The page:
The crowd might have seemed partisan to Antonio Purón. The Hola<code> cheerleaders were out in force, springing up from their chairs, banners in hand at every mention of their organization. The two owners of Ceviche Surf had their raucous fans, as did the all-female team of biotechnology engineers from Ecoplaso. Yet Purón stood undaunted.
He strode to the mic to state his mission in 45 seconds: “TAK-TAK-TAK is a project for children at the bottom of the pyramid to receive an education.” His project, TAK-TAK-TAK by Inoma, has developed 85 video games across mobile and PC platforms to teach children in underserved communities through play.
Asked how he was sure children would play his games, he replied, “We went to Chiapas [one of Mexico’s poorest states] to a remote school with very low connectivity [and] installed our games. We found out the kids asked the teacher to open the school on Sundays to play TAK-TAK-TAK.” The best kind of answer—simple, powerful, and deserving of the U.S. $180,000 Audience Choice award.
Amid headlines about crime or immigration involving Mexico, the Mexico City Creator Awards was the place to recognize a very different reality. Virtually every creator, nominated and awarded, spoke of a unique and joint commitment: using their ideas, their energy, their very blood to make Mexico a better place.
This blend of national pride and creative commitment was peppered throughout the first Creator Awards held in Mexico City. The global competition, sponsored by WeWork, celebrates ideas with impact and heads to Shanghai next. Hosted at the Corona Forum, more than 2,700 people gathered to witness the best of the country’s entrepreneurial culture. Besides the Audience Choice award and a Community Giver award for those doing good within their WeWork community, prizes were given out in three main categories: the Incubate Award, for great ideas or specific projects that need funding; the Launch Award, for young businesses and organizations that need a little help getting off the ground; and the Scale Award, which is for more established operations aiming to get to the next level.
To kick things off, industry leaders hosted master classes before the awards ceremony. The first panel, featuring chef Eduardo García, discussed culinary entrepreneurship.
“I saw Mexico as a country where opportunities didn’t exist,” he said. “But I found a completely different country. I arrived [in 2007] with nothing in my pockets, so I tell my cooks that if they truly want to achieve something, they can do it.” Eleven years later, his culinary mastery has led him to own three renowned restaurants and create more than 100 jobs.
The crowd gave Garcia a standing ovation as he said that despite being seen as “illegal aliens” in the US, Mexicans have every opportunity to succeed.
That energy and participation was the lifeblood of the evening. Shouts of “I love you” accompanied singer Natalia Lafourcade as she sat down for an interview with Karla Martinez, editor-in-chief of Vogue México.
Even Miguel McKelvey, cofounder and chief culture officer of WeWork, was taken aback when he took to the stage. “This is one of the most amazing things I’ve ever seen,” he said. “I gotta take a picture from up here.” Despite his first name, McKelvey apologized for not speaking Spanish before revealing how impressed WeWork had been with the creativity shown in the over 1,300 applications received in the Creator Awards.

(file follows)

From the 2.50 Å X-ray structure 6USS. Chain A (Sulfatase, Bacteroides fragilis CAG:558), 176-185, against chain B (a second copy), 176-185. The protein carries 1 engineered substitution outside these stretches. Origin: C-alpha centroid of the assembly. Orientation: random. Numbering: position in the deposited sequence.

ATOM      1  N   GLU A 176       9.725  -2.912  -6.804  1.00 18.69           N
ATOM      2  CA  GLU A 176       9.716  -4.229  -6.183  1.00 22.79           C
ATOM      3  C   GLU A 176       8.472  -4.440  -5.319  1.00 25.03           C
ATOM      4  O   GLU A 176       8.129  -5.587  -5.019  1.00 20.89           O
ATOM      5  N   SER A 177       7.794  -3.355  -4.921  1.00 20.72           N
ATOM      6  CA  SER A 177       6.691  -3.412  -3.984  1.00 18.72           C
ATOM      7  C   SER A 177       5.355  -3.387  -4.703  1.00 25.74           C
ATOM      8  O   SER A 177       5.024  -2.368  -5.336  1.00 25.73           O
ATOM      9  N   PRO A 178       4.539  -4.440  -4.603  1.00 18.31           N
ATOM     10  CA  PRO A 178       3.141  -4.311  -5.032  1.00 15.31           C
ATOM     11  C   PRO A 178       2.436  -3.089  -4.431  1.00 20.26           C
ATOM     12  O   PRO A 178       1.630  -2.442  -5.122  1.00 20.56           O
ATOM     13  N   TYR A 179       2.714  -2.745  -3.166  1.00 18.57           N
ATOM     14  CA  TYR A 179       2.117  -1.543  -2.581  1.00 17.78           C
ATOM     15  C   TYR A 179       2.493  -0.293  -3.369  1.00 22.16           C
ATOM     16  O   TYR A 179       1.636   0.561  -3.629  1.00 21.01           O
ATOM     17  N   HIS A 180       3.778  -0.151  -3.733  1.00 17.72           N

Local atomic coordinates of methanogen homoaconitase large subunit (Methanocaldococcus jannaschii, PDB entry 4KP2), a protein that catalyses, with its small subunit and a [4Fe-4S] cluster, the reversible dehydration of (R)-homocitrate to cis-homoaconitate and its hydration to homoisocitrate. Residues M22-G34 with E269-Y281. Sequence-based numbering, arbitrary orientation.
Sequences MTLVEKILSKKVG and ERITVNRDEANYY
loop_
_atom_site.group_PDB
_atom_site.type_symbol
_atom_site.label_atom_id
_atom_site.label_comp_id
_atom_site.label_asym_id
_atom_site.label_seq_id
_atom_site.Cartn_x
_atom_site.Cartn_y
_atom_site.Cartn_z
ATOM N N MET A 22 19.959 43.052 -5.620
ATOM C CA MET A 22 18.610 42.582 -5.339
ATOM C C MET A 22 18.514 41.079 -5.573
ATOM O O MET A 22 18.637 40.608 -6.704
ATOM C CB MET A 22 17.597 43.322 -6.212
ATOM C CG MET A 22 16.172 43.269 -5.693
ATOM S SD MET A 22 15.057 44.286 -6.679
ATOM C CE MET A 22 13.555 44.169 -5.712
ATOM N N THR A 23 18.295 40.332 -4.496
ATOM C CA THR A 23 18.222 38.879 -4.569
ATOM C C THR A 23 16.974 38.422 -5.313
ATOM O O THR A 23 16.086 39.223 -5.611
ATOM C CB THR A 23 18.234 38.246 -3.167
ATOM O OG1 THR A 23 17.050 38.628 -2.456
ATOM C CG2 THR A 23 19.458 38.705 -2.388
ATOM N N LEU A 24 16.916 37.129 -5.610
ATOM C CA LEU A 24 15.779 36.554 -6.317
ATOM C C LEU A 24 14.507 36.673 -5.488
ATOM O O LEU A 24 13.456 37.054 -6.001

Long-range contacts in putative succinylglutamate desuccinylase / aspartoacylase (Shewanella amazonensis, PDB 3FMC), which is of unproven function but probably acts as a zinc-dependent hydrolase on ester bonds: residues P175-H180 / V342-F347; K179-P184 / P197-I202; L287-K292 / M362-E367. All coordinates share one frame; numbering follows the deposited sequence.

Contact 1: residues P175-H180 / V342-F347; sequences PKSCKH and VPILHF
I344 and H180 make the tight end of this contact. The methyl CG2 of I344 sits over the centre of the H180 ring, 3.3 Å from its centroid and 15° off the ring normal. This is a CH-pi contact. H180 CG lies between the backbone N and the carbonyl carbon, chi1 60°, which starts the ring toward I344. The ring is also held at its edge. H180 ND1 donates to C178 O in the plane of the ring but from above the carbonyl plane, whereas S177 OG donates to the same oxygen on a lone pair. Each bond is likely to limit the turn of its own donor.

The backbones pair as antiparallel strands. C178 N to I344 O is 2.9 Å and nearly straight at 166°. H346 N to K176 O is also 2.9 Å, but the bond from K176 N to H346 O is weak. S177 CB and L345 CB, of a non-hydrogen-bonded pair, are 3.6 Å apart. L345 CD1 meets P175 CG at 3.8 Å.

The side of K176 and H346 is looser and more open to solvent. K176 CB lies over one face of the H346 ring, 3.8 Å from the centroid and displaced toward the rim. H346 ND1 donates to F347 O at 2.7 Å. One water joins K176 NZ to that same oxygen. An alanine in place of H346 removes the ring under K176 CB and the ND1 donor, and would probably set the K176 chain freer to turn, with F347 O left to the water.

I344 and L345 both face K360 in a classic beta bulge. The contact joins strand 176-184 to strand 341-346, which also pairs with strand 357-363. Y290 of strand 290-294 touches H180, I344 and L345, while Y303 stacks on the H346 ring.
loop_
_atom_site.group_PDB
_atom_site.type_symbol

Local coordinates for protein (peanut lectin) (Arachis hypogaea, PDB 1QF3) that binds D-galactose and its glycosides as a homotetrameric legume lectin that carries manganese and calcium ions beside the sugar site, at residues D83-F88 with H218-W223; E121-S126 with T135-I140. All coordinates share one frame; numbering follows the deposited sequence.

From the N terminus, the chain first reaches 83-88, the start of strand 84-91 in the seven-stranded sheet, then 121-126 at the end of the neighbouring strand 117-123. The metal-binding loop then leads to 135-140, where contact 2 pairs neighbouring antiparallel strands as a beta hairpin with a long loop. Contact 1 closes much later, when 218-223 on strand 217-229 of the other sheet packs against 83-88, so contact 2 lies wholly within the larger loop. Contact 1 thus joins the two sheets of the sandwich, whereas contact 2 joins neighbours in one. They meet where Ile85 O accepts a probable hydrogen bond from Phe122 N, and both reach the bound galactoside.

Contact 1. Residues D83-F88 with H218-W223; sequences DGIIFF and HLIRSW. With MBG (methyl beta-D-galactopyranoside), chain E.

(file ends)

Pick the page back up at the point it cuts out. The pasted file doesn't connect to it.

The need for such creativity was evident in the range of the candidates for the Incubate awards. Acordando Caminos transports people living in remotest Mexico when in need of medical emergencies. El Pequeño Gran Escritor gathers stories written by children and has them illustrated by professional artists before publishing them. In the end, all six Incubate finalists took home $18,000.
Then came time for the Launch category and a passionate pitch from César Esquivel Tellez. His organization, Blooders, puts those in need of blood donations in touch with potential donors across Mexico via an app. This might seem an obvious solution in the age of crowdsourcing, but, as Esquivel Tellez said, “One in four people will need blood at some point, yet Mexico is the worst country in Latin America for blood donations.”
Beyond having helped 13,000 people receive blood in 2017, Blooders also uses a novel idea: get them while they’re young. By visiting schools across the country, Blooders raises awareness among kids about the importance of blood donation and gets them to bring in their parents to donate. In his 45-second pitch, Esquivel Tellez said he hoped to reach 30,000 people in 2018. The $180,000 Launch prize will help him meet that goal.
Finally, the big winner of the evening was Someone Somewhere, which won $360,000 in the Scale category. The idea for Someone Somewhere arose when Antonio Nuño and his friends visited artisans around Mexico and saw the poor conditions they lived in. “There are 7 million artisans living in poverty in Mexico, often because their products simply are not useful on a daily basis,” he said.
Fifteen years later, Someone Somewhere has, on average, tripled the revenue of its suppliers, making T-shirts, hats, and backpacks designed for everyday wear. Nuño’s win in the Scale category was sealed when he encapsulated the next step for his company: the lucrative US market.
At a time of division and doubt, what could be more meaningful than improving the lives of Mexican craftsmen than by tapping the neighbor to the north of the Rio Grande? McKelvey asked for an XXL shirt on the spot.
Winners of the 2018 Mexico City Creator Awards
Scale – $360,000
Launch – $180,000
Audience Choice – $180,000
Tak-Tak-Tak by Inoma
Incubate – $18,000
Community Giver – $18,000
Documentalistas Sin Fronteras